What obstacles did you have to overcome?
The biggest obstacle I had to overcome was my own fear of taking the leap. I am certainly my own worst critic, and I could come up with a million reasons why I wasn’t ready or why I should wait to get started. Fortunately, I have some wonderful people in my corner who encouraged me. I was also keenly aware that starting a business during a pandemic could go very poorly. I recognize how fortunate I am that things are going well.
I am certainly my own worst critic, and I could come up with a million reasons why I wasn’t ready or why I should wait to get started. Fortunately, I have some wonderful people in my corner who encouraged me.
What mentors, allies or friends helped along the way?
So many people have helped me get to this point in my career. Joseph Brooks took a chance and hired me for my first job in the nonprofit sector many years ago. Katie Sanders is an incredible leader and a masterful fundraiser and I was lucky to learn from her for years. Mark Sabljak and Marybeth Budisch have provided invaluable mentorship and support. Shawna Muren has provided very helpful insight. Bree Spencer has been a wonderful sounding board. My sister Jacqueline Garry Lampert who runs her own health policy consulting firm has always been my biggest cheerleader and has provided unbelievable advice as I worked to get up and running.
Did you have to pivot or change direction at any point?
So far, no! I had worked over time to gain a clear understanding of what the most pressing needs were in the nonprofit community with regards to fund development and I had worked to hone skills that aligned. My areas of focus seem to be meeting the needs of my clients and I am incredibly grateful for the referrals I have received from those who would recommend my work.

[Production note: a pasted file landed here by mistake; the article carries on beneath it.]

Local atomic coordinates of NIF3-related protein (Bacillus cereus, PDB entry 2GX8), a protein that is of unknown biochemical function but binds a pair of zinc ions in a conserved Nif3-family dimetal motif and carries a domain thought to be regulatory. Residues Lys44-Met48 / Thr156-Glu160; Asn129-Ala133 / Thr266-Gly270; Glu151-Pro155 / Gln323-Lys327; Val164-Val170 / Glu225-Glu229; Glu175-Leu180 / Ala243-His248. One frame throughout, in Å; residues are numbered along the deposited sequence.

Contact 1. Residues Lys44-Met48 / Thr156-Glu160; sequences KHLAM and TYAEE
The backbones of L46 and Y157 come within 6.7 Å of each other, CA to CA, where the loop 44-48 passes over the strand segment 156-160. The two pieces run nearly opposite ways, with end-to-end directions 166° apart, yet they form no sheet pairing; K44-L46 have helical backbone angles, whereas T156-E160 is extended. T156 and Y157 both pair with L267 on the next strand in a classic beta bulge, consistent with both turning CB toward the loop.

What are you focusing on now?
I am largely focused on supporting my clients’ needs, especially as it relates to development strategy and grant writing. I am also learning a great deal on the nuts and bolts of running a business and am continuously working to prioritize business development.
What are you most proud of for this creative venture?
I’m incredibly proud of the nonprofits I am supporting. I believe very firmly in the nonprofit sector’s potential to solve complex systemic problems, and the organizations I am supporting are doing remarkable work in this arena. I love helping them build support and secure the resources they need to maximize impact.
I believe very firmly in the nonprofit sector’s potential to solve complex systemic problems, and the organizations I am supporting are doing remarkable work in this arena.
I am also proud that I invested in myself and took the leap. Working for myself and building a business had been in the back of my mind for years, but it would have been easier to push it off. I’m so glad I made this choice. I have certainly made mistakes on this journey but I am growing, and I’m working to give myself grace as I learn.
After starting on this journey, what advice would you give others?
Do your research and prepare as well as you can, and then take the leap! You’ll never know unless you try.
Tim Cigelske is the author of The Creative Journey: A Timeless Approach to Discovery, which tells the stories of creative paths from all walks of life, including farmer, children’s author, comic book artist, Pixar animator and many more.